Jamaica Observer, Dec. 21, 2002
MICHAEL A DINGWALL
Rastafari, one of the world’s newest religions, has been gaining increasing acceptance around the world. Many people see it as a very good alternative to the established religions, especially to Christianity. Black people, especially, see Rastafarianism as their religion, complete with a black god and an African kingdom. Even though the Rasta uses the Christian Bible as its sacred text, it accepts the last Ethiopian Emperor, Selassie, as god. However, does this religion fit into a 21st century world? Is it already outdated?
One of the central themes of this religion is the call for us to go back home — to Africa. Talk to any Rasta and he will tell you that we must get out of this “Babylon system” and go back to Africa. This call, also associated with Marcus Garvey, had its roots in the view that we black people in the Western Hemisphere are aliens in a strange land. We were taken out of Africa and sent here – to work. This view was correct then. At the time, these nations that we now control were not ours. They belonged mostly to Great Britain, and other European powers. However, times have changed. Britain no longer control these nations. We, the black African people, do. We should no longer cling to an outdated view that we need to go home — we are already at home.
Then there is the central Rastafarian belief that its God, Selassie, is a direct descendant of the ancient Jewish king Solomon. According to Rastafarianism, Solomon and the Queen of Sheba (now the modern state of Ethiopia), are Selassie’s ancestors. In addition to the fact that there is no proof (as with the pillars with most religions), who would want to be descended from such a tyrant? Most Rastas will tell you that Solomon was the wisest person ever. Most don’t know, however, that he was also one of the most brutal. He worked and taxed the Hebrews to death. Many were forced to build the massive structures that were devoted to his imaginary gods (Yes, Gods, as Jehovah was but one.) Young men, for instance, were forced to give three months free labour. His oppressive rule was the main reason why the ancient kingdom of Israel collapsed after his death. No one should aspire to be like Solomon.
The Rastafarian religion teaches its followers that ganja is important to their faith. Smoking the plant is good, and it is supposed to bring the Rasta closer to Selassie. While not too sure about Selassie, I am very sure that it, and anything else smoked, will bring one closer to death – and insanity. Anything smoked, including ganja, can cause serious internal damage, especially to the lungs. Smoking anything causes cancer. Ganja has been proved to do damage to the brain. This practice was started at a time when man did not know these facts. In our modern world, we know these dangers. Smoking ganja is not only an outdated need, but a dangerous one as well.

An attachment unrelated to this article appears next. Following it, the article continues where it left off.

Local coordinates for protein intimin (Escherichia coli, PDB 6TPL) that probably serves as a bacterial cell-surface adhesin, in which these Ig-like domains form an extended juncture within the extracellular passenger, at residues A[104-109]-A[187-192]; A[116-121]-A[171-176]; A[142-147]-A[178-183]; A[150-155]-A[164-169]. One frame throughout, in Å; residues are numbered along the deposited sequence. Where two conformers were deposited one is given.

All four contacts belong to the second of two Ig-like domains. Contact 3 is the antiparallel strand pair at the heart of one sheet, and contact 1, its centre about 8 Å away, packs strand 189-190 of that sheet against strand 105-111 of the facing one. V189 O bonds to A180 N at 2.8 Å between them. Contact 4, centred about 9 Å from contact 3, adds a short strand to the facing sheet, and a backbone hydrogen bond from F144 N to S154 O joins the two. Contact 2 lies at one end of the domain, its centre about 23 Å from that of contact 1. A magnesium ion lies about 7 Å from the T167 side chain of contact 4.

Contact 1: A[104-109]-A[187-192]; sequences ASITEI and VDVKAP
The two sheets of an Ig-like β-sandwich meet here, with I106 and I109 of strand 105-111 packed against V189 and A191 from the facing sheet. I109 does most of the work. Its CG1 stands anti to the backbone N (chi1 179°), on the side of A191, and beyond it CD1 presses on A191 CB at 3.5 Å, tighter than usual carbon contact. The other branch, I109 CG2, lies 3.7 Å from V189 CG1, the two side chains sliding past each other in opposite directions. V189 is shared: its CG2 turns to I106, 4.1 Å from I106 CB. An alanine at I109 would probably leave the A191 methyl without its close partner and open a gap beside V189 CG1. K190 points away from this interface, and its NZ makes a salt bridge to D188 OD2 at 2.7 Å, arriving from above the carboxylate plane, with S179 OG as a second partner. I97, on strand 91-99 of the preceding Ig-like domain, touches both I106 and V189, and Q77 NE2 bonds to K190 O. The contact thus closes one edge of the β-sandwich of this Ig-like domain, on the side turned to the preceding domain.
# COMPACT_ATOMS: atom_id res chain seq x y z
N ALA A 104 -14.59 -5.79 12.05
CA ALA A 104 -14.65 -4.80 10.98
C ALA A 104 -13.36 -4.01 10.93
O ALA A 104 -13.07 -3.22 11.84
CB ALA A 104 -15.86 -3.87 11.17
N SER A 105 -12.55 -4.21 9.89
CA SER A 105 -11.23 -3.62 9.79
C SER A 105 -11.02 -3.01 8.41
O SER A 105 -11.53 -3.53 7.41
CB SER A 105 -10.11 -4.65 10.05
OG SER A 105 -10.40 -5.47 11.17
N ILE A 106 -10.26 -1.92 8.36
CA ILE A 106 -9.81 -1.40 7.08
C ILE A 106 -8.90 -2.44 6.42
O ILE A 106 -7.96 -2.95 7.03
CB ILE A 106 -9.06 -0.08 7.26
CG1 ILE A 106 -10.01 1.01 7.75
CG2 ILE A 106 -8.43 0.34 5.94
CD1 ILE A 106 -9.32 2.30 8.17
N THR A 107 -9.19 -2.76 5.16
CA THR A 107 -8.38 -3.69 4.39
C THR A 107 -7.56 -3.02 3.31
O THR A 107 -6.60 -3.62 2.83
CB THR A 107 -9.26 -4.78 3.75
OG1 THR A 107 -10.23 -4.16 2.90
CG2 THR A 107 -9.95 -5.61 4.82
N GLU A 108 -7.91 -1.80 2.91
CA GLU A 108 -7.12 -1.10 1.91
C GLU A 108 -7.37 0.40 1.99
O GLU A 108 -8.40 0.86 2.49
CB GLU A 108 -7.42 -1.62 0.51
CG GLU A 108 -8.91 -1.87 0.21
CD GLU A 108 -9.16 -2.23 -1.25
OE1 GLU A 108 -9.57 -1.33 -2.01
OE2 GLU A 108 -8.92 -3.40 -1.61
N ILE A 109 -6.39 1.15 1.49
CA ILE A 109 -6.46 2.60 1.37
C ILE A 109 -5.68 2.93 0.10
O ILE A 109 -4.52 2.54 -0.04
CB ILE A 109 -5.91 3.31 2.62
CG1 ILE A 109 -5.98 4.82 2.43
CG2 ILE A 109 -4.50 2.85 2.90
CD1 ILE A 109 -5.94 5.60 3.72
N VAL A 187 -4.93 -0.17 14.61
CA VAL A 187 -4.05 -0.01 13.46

We black people are a very interesting lot, you know. At a time when we were oppressed with the might of Europe we were looking for someone to emulate. During the early period of the previous century, we found such a man – Emperor Selassie. For all his faults, he was probably one of the better ones. After all, one of his immediate ancestors defeated and humiliated an Italian army that was sent to capture Ethiopia. However, with all of this, this certainly does not mean that Selassie was a god. Instead of trying to rid us of the choking clutches of Christianity, our immediate Rastafarian ancestors decided to replace it with another system designed to control our minds.
This religion, with its own set of highly ignorant, Taliban-type fanatics, is a threat to organised societies around the world. In our time, it has become a great obstacle to the advancement of logical and critical thinking, especially among the black man. Its over-emphasis on the arts, Selassie and ganja, has resulted in the restriction of the development of science and technology for the black people of the world. And like it or not, it is science and technology that we must rest our future on.
In our time, and the world of the future, religion, with all of its fictitious gods, saints and lofty pies in the sky, are becoming less and less relevant. The future of our people rests with us. We control our destiny. We must rely on our brainpower, not dead and outdated gods like Selassie and Jehovah. Rastafarianism must reform itself to our time, or be buried along with the emperor.